Squash: A Weapon Against Cancer?

Epidemiological studies have linked the consumption of foods rich in beta-carotene with a reduced risk of cancer. This is because beta-carotene is an antioxidant that improves certain functions of the immune system. However, the effect of supplements has not always led to convincing results in cancer prevention. It is, therefore, preferable to consume foods rich in beta-carotene, such as squash.

Diabetes: Squash Does Not Increase Blood Sugar

Squash has a low glycemic index. Knowledge of the glycemic index is useful for people with diabetes and need to control their blood sugar levels.

Some studies claim that squash’s power in this area goes even further. In particular, Siamese squash is said to have a hypoglycemic effect, whether in rabbits or humans.

The carbohydrates present in this food, also known as polysaccharides, are said to increase insulin levels and reduce blood glucose levels. However, the mechanism of this phenomenon is still unknown. Further studies need to be carried out to determine the extent of squash’s benefits for people with diabetes.

The Benefits of Squash for Digestion

Squash fights constipation and promotes the proper functioning of the digestive system due to its fiber content. These substances are essential to ensure the proper functioning of our body.

Fiber contributes to the health of the microbiota by nourishing good bacteria. Above all, they help regulate transit by increasing the volume of stools in the event of constipation and by capturing water from the digestive tract in the event of diarrhea.

Squash helps the body get rid of waste and toxins, things it doesn’t need.

How to Cook Squash?

There are as many ways to cook squash as there are varieties: in shepherd’s pie, in gratin, in puree, in risotto, in spaghetti and even in cake. You can be more imaginative to incorporate them into your dishes this fall. Especially since squash is often a hit with young and old alike thanks to its sweet taste and softness.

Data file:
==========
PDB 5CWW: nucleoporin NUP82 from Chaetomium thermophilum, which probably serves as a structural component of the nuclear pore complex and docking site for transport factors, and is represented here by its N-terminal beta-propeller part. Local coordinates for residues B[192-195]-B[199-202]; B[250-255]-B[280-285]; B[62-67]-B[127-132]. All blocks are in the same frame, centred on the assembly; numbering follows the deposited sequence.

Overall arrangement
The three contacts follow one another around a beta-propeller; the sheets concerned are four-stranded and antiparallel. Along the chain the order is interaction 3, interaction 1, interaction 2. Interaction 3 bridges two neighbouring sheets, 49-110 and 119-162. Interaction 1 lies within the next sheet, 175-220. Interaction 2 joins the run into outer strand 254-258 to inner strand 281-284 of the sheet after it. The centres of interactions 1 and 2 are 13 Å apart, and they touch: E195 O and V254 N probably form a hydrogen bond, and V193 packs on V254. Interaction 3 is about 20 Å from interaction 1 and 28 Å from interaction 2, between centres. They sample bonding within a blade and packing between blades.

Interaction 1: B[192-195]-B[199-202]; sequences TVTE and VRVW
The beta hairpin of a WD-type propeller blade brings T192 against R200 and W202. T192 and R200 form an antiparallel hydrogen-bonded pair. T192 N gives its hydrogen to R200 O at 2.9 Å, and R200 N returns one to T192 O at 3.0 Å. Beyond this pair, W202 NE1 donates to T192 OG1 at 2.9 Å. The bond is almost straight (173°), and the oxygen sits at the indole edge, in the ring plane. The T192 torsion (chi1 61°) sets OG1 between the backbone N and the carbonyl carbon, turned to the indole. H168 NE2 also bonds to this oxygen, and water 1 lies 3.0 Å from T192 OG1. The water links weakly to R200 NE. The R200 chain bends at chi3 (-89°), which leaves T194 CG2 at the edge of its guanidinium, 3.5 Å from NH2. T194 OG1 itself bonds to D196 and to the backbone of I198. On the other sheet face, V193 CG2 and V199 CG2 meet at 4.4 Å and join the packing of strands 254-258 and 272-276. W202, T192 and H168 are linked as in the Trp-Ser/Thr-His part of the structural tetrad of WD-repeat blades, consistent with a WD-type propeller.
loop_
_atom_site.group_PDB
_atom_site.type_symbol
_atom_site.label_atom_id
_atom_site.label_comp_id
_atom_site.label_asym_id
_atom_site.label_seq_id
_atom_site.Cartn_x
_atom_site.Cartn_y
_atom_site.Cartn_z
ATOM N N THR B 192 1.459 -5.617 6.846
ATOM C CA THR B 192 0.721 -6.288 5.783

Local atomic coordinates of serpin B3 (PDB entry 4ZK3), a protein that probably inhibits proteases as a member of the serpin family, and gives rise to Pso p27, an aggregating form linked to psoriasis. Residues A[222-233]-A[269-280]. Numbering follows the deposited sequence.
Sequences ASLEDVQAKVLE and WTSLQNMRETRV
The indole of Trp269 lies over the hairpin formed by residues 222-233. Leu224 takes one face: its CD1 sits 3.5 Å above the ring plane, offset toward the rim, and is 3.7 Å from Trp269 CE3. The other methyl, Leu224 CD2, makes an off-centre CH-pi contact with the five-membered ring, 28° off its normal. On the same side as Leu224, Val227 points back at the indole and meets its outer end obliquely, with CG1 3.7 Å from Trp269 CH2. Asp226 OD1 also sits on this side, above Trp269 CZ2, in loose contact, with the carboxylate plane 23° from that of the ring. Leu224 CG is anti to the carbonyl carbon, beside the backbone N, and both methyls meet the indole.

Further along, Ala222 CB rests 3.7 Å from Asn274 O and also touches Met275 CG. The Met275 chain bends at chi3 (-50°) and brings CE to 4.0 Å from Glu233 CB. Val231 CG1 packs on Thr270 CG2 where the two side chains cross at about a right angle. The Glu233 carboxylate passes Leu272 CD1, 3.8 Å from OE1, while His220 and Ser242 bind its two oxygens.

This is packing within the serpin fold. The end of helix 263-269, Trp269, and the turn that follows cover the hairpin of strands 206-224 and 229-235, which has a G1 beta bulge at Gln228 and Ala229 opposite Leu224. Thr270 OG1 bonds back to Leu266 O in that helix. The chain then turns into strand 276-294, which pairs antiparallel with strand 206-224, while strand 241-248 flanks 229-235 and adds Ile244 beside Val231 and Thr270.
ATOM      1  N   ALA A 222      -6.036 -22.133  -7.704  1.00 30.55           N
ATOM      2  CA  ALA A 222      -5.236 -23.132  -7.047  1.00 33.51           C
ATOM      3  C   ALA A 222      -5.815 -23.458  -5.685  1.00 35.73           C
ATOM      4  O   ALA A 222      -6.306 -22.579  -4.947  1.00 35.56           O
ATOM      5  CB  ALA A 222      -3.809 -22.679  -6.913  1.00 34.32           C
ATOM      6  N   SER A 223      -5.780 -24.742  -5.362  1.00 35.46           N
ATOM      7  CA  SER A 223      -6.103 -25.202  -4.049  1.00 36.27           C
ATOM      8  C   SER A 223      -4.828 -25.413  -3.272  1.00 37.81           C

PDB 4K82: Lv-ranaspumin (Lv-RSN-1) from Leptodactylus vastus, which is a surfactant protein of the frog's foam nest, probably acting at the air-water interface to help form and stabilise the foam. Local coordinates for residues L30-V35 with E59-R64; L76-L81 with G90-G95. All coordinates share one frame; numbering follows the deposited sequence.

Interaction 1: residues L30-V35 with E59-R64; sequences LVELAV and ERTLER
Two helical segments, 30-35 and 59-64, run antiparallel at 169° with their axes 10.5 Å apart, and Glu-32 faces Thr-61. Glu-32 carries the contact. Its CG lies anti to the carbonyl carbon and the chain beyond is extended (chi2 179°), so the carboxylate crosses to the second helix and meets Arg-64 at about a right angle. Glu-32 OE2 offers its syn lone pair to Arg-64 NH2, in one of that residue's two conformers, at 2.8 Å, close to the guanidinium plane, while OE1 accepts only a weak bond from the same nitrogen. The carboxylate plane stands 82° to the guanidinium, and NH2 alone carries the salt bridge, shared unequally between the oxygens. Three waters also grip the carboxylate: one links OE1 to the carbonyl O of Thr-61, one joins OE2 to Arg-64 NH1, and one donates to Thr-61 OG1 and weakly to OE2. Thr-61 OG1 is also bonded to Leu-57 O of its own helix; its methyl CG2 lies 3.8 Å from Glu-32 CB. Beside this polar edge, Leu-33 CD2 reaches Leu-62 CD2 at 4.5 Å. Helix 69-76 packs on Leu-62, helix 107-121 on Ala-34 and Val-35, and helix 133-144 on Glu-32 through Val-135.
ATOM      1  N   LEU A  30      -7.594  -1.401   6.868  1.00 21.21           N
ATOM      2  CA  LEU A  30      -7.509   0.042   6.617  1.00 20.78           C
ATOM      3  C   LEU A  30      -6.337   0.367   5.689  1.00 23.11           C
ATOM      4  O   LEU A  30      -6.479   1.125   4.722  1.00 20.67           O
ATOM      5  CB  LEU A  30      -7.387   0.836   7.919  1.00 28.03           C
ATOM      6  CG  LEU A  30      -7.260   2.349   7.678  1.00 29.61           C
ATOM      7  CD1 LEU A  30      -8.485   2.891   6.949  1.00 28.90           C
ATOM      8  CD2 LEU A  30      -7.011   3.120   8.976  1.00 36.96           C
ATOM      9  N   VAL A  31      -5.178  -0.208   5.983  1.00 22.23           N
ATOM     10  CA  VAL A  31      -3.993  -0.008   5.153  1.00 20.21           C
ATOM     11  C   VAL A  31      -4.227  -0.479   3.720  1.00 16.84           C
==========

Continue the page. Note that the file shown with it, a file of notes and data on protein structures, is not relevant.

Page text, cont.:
The Benefits of Squash Juices and Soups

Consuming squash in liquid form is an effective way to benefit from all its benefits without thinking too much.

Simply peel the squash, cut it into pieces and put it through an extractor to obtain an autumnal juice. Add ginger and an orange for a sweet twist.

If you prefer soup, you can cut and peel a squash. Cook it in a casserole dish for 45 minutes with potatoes, an onion and a stock cube.

Juices and soups are ideal meals for a healthy and balanced diet.

How to Eat Pumpkin Seeds? What are The Benefits of Seeds?

In addition to enhancing recipes, pumpkin seeds are good for your health. They are rich in proteins, zinc, unsaturated fatty acids and phytosterols.

Thanks to these nutrients, pumpkin seeds help fight prostate disorders by stimulating the proper functioning of the bladder and fighting against inflammation in this area. Consuming 10 to 20 grams of pumpkin seeds, or one tablespoon, per day would provide these benefits.

Pumpkin seeds are roasted and salted. They can be eaten alone, in salads, or even in bread dough. Furthermore, pumpkin seeds can be ground and incorporated into sauces.

Beware of allergies! You may be allergic to zucchini, cucumber, melon, or squash, which are also cucurbits!